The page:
“What to the slave is the Fourth of July?” posed Frederick Douglass to a gathering of 500-600 abolitionists in Rochester, N.Y., in 1852. Admission to the speech was 12 cents, and the crowd at the Rochester Ladies’ Anti-Slavery Society was enthusiastic, voting unanimously to endorse the speech at its end. This speech would be remembered as one of the most poignant addresses by Douglass, a former slave turned statesman. Douglass gave it on July 5, refusing to celebrate the Fourth of July until all slaves were emancipated.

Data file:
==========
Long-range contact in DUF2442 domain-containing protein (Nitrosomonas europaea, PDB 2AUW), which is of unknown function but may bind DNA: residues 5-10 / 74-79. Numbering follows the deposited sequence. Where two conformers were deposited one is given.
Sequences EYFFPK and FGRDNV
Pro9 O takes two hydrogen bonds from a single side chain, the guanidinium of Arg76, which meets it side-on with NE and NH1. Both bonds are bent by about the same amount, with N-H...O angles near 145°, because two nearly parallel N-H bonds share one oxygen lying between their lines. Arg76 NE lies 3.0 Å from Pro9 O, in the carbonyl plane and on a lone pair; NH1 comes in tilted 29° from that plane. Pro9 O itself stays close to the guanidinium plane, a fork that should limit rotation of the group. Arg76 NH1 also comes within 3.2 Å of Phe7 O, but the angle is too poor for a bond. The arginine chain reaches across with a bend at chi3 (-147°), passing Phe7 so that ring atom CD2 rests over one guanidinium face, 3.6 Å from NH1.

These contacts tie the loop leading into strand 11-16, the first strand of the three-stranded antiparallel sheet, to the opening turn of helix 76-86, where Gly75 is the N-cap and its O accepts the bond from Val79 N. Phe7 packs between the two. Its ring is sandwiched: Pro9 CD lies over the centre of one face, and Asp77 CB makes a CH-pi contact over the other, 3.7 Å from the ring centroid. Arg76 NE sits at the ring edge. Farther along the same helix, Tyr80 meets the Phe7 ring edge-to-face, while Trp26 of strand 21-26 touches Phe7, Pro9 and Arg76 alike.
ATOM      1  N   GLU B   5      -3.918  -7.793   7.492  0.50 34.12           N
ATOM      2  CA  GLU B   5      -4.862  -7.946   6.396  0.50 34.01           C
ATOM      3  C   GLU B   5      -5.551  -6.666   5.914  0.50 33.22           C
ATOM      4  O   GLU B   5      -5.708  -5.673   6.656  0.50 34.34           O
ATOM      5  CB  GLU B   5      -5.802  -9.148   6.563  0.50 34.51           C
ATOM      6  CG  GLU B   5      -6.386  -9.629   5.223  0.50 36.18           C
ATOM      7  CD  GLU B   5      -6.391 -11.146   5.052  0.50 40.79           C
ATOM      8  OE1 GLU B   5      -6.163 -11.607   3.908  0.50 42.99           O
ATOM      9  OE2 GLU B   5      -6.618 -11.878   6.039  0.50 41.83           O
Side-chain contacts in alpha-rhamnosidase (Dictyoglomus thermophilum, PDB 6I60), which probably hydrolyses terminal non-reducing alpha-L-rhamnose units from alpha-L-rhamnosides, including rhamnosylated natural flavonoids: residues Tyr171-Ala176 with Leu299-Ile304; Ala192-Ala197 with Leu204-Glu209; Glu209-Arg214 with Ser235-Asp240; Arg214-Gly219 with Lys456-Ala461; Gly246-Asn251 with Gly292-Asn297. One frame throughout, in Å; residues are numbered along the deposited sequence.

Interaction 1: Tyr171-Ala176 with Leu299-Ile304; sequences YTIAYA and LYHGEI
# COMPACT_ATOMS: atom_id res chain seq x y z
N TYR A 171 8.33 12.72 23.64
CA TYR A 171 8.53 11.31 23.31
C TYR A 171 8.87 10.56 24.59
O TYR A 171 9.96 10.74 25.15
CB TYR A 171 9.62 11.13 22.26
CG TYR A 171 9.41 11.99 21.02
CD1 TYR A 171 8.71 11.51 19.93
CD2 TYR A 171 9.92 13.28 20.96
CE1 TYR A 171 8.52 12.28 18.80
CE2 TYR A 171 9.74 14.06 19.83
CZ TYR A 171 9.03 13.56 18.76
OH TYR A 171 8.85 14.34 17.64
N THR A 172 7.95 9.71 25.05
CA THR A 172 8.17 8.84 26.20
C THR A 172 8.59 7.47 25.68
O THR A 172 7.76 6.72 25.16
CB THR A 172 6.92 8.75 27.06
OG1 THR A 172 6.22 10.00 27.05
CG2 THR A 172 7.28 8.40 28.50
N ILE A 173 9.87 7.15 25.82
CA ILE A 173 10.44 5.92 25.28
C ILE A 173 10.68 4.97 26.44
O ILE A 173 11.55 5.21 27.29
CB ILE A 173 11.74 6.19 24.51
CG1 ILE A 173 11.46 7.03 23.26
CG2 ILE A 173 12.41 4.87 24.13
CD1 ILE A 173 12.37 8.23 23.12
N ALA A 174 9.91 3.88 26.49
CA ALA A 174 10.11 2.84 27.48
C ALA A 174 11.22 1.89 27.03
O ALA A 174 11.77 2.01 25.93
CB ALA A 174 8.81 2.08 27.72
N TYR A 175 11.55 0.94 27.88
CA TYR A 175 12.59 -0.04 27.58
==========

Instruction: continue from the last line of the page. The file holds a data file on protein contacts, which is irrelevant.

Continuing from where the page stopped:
On July 3, 165 years later, the same question was posed on a stage in the basement of the National Archives, in Washington, D.C. This time by an actor, dressed like Frederick Douglass and wearing a wig, speaking to a 100 or so people, plus the livestream audience, in the William G. McGowan Theater. The event was put on with the help of the Frederick Douglass National Historic Site, which hosts an annual reading of the speech, entitled The Meaning of July Fourth for the Negro.
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